Melbourne Water has revealed that their water storages edged close to 80% full in September despite below-average rainfall and streamflow.

Storages started September at 76.7% full and finished the month at 78.6% – a net gain of 35 billion litres.

The 1.9% increase is below the long-term average for September and is due to below-average rainfall and streamflow at the four major catchments that harvest most of Melbourne’s water. The 90mm of rain was about 27% below the 30-year average for September.

The modest rainfall volumes restricted the amount of streamflow into the reservoirs. The 59 billion litres of streamflow was 32% below the 30-year average.

Storages have made a strong recovery from a dry first half of 2013 and were almost on par with the same time last year (80.2%).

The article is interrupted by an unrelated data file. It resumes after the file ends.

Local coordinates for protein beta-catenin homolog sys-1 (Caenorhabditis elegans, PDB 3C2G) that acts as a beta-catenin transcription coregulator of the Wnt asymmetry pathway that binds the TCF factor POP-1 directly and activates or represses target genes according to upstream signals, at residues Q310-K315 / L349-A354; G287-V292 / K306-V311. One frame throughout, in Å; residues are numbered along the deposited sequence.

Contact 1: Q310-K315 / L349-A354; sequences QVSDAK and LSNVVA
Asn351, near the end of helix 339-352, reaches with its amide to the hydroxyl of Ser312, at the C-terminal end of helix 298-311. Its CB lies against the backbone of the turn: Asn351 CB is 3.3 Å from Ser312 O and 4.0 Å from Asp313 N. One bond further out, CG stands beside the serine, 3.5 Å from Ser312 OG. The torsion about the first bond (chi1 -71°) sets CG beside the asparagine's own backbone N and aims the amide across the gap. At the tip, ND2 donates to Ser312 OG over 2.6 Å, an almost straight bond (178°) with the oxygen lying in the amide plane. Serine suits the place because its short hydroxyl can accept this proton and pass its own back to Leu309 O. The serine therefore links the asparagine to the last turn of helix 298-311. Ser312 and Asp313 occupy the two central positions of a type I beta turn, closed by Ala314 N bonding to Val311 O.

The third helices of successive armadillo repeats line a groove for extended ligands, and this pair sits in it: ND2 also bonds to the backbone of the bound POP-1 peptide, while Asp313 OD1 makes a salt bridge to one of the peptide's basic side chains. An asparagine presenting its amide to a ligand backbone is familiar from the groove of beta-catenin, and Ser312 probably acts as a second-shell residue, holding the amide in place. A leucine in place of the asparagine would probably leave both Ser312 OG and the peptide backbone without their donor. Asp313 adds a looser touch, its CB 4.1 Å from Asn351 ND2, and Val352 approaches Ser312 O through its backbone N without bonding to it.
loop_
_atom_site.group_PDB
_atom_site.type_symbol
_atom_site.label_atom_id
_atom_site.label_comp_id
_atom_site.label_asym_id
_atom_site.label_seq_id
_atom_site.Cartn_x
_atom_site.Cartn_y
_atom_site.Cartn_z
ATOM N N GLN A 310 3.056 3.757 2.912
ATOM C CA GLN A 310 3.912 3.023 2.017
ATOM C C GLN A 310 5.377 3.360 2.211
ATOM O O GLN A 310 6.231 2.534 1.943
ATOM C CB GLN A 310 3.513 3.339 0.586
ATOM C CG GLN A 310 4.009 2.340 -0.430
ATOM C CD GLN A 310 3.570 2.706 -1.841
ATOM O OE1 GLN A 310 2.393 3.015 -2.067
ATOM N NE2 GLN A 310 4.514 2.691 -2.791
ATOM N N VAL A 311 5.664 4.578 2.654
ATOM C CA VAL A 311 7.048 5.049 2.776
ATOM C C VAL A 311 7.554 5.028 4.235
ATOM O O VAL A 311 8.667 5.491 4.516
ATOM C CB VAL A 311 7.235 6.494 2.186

In an average year, storages spend the first six or so months going down and then start to recover in the second half of the year, so it’s been a very typical year in that sense.

The added bonus is that storages usually continue to rise in October, and with the catchments still moist from previous months’ rain, they’re expected to continue increasing in the coming weeks.

Melbourne’s total water use (homes, business and industry) of 998 million litres a day was 3.5%, or 34 million litres a day, higher than the same period last year, which can be attributed to what, according to the Bureau of Meteorology, was a warmer-than-average September.

For more information on water storage levels see the Melbourne Water website.

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